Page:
2. Ethical Considerations: In what ways do the ethics of various meditational source traditions play out when mindfulness practices are transposed to the secular context of theatrical performance?
3. Creative Practices: An exploration of the role and practice of mindfulness forms in generative creative processes (including, but not limited to, improvisation, devising, performance writing, collaborative practice).
4. Contemplative Performance: How might meditative experience be invited or generated through theatrical performance experiences, for both performers and audiences? Is it possible to conceive of a contemplative mode of spectatorship?
Performances: We invite proposals for performance pieces requiring only basic technical resources. We particularly welcome short performances (20 – 30 minutes) but can consider performances suitable for studio theatres or non-conventional spaces.
Workshops: Three hour practical workshops, exploring integrations of meditation/mindfulness and performance practice.
Proposals should include:
Proposals will be considered between 1st and 15th March 2016, and decisions communicated by 4 April. Please email proposals or enquiries to email@example.com.
Nicolás Núñez will offer a two day workshop before the Symposium on the 31st of May and 1st of June. More information, please contact: firstname.lastname@example.org
Symposium registration information:
Registration and Booking will open soon and further details will be available.
The full symposium cost will be
£140 Not including related costs e.g. accommodation or dinner
£100 Student rates (limited tickets for full-time non-funded students)
We are also allocating a limited number of bursaries to attend the symposium in exchange for symposium support (e.g. ushering; written reviews / written blogposts or feedback on the symposium; other). Please contact email@example.com if you would like to propose a bursary application.
Tibet’s Secret Temple Exhibition at the Wellcome Collection
The world we see is a painting
Born from the brush of discursive thought.
Within or upon it nothing truly existent can be found.
knowing this one knows reality;
seeing this one sees what is true.
Second Dalai Lama (1475-1542). Quote reproduced from exhibition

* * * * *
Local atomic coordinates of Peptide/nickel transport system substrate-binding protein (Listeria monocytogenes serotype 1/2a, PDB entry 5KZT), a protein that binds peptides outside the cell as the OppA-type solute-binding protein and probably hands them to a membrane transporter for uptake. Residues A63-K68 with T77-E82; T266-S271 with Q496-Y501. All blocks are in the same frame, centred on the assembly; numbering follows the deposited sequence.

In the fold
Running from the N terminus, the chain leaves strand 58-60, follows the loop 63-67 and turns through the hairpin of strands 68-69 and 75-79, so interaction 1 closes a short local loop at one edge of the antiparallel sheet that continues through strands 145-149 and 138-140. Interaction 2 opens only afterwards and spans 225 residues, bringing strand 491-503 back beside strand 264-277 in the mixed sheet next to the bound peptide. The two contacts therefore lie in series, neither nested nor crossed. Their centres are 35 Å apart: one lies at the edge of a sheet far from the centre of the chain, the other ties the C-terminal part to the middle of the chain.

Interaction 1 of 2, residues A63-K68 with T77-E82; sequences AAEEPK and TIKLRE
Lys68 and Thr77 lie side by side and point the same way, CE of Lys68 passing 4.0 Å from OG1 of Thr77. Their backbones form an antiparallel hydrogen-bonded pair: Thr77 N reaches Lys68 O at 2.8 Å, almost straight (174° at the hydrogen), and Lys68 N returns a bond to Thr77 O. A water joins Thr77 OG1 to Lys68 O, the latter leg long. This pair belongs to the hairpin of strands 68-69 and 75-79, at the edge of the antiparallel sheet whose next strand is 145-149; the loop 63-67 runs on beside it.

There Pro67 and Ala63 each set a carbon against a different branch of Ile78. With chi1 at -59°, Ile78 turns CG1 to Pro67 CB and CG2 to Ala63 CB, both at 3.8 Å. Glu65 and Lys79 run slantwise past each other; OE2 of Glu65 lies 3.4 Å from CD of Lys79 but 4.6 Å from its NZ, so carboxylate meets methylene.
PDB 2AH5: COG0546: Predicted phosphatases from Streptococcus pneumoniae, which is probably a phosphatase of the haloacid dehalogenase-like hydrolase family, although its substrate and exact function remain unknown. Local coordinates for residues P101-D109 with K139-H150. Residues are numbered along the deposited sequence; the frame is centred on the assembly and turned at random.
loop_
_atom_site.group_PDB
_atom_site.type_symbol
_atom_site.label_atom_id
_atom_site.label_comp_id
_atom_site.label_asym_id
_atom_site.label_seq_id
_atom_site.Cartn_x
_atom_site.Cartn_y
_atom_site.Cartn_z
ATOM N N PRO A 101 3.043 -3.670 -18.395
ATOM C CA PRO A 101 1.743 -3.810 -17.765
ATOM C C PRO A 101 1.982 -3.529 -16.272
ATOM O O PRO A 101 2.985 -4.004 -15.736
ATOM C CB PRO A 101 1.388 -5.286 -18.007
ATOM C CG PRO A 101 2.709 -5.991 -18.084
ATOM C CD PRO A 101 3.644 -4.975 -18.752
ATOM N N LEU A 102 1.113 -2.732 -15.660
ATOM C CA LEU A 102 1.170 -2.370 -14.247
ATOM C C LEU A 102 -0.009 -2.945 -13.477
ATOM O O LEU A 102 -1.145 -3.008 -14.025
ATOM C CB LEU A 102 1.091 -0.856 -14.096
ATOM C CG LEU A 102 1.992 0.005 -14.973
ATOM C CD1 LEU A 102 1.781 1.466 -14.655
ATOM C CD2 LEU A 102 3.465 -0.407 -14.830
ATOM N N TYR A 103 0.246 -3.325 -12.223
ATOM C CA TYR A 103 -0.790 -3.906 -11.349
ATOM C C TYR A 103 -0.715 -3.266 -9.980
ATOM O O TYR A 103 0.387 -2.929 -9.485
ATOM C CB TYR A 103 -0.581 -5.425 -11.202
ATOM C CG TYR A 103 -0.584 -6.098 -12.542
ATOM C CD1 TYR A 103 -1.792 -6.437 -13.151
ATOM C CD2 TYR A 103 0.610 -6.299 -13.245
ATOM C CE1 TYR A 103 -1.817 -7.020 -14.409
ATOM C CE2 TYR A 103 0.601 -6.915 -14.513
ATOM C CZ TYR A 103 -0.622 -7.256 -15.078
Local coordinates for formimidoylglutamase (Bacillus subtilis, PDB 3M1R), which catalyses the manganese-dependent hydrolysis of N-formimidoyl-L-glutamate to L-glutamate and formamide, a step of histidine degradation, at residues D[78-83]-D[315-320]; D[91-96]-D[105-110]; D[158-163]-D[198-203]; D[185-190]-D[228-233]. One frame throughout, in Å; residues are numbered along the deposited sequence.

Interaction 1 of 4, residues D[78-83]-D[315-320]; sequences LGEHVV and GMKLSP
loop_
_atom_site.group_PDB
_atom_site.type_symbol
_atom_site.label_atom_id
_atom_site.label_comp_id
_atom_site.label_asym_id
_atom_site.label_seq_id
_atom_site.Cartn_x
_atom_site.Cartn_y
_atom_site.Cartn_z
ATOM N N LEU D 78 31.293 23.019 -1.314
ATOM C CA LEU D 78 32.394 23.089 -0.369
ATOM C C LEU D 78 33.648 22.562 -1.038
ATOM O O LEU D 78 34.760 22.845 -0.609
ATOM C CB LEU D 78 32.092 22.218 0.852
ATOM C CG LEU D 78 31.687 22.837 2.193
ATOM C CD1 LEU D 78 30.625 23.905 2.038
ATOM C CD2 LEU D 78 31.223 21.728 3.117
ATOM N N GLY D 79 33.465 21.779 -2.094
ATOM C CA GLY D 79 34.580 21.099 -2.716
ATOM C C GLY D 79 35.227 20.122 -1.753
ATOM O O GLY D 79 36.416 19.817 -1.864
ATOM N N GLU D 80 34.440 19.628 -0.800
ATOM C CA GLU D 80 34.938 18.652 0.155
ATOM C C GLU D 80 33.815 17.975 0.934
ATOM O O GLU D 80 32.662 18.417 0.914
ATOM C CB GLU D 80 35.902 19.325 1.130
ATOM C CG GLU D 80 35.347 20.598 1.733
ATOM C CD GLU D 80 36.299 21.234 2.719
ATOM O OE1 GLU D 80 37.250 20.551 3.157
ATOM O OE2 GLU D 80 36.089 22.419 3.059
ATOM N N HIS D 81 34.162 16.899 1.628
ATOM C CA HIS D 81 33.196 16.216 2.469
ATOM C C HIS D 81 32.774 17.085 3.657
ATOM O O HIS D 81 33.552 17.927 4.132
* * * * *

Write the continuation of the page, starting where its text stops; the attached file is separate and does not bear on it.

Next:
Tibet’s Secret Temple Exhibition continues at the Welcome Collection until 28 February 2016. Tracing body, mind and meditation in Tantric Buddhism the displays examine the history of Tibetan Buddhist yogic and meditational practice and their connections to physical and mental wellbeing. The Lukhang secret temple built during the reigns of the fifth and sixth Dalai Lamas provided a sanctuary for the Dalai Lamas to use on their journeys towards enlightenment. The heart and inspiration of the exhibition contains virtually recreated images by Photographer Thomas Laird of three of the 17th century murals which adorn the top floor of the temple’s meditation chamber. The murals contain visual instructions into practices and beliefs of Tibetan Buddhism.
After a freelance day of facilitating an arts meeting in London I thought I might not have the stamina to fully engage with this exhibition. I’m glad I trusted that the exhibition would inspire and lift my spirits. The exhibition is wordy and has a wide-ranging focus, but it is elegantly curated and immersive. Beginning with a contemporary film by David Bickerstaff capturing the journey by boat to the Lukhang, the film situates the Lukhang in context to Lhasa today with the sights and sounds of devotional life in Tibet’s capital city. Twelve themed rooms then lead on from each other, filled with 120 artefacts including scroll paintings, statues, manuscripts and films each exploring a different aspect of the Lukhang; Tibetan Buddhist belief systems; and contemporary understandings of meditation and wellbeing.
Themed areas are:
Radiating a sense of continuum and a plethora of dynamic practice, the exhibition will offer different highlights to different folks and includes documentation of performance practices. I particularly enjoyed the room of yogas of fire and light; depictions of Chöd practices; and images of the adepts of Tantric Buddhism, the mahasiddhas, who follow their own independent paths outwith a more uniform monastery route and look joyfully maverick in the photographs. I was enchanted by the sense of a wilder perhaps more autarchical way of being rather than following a linear path.
The image above is of an 18th Century depiction of Garuda. (Copyright: Trustees of the British Museum). I loved this particular Garuda!
To some extent the display commodifies its subject and exaggerates the ‘secrecy / unseen’ element of the murals and practices in order to tantalise a lay audience. Yet this is a high quality and considered exhibition which has many rarely seen objects on show. It is also an expansive exhibition with joyful and intimate sculptures on show and intriguing depictions of unfamiliar meditation methods.
Wellcome have a variety of events associated with Tibet’s Secret Temple exhibition including:
This exhibition overlaps with a new Wellcome collection exhibition States of Mind: Tracing the edges of consciousness beginning 4 February until 16 October 2016.
States of Mind will ‘examine perspectives from artists, psychologists, philosophers and neuroscientists to interrogate our understanding of the conscious experience. Exploring phenomena such as somnambulism, synaesthesia, and disorders of memory and consciousness, the exhibition will examine ideas around the nature of consciousness, and in particular what can happen when our typical conscious experience is interrupted, damaged or undermined.’ The show features a series of changing installations. The first one will be ‘The Whisper Heard’ by Imogen Stidworthy, from 4 February until 24 April.
MINDFULNESS AND PERFORMANCE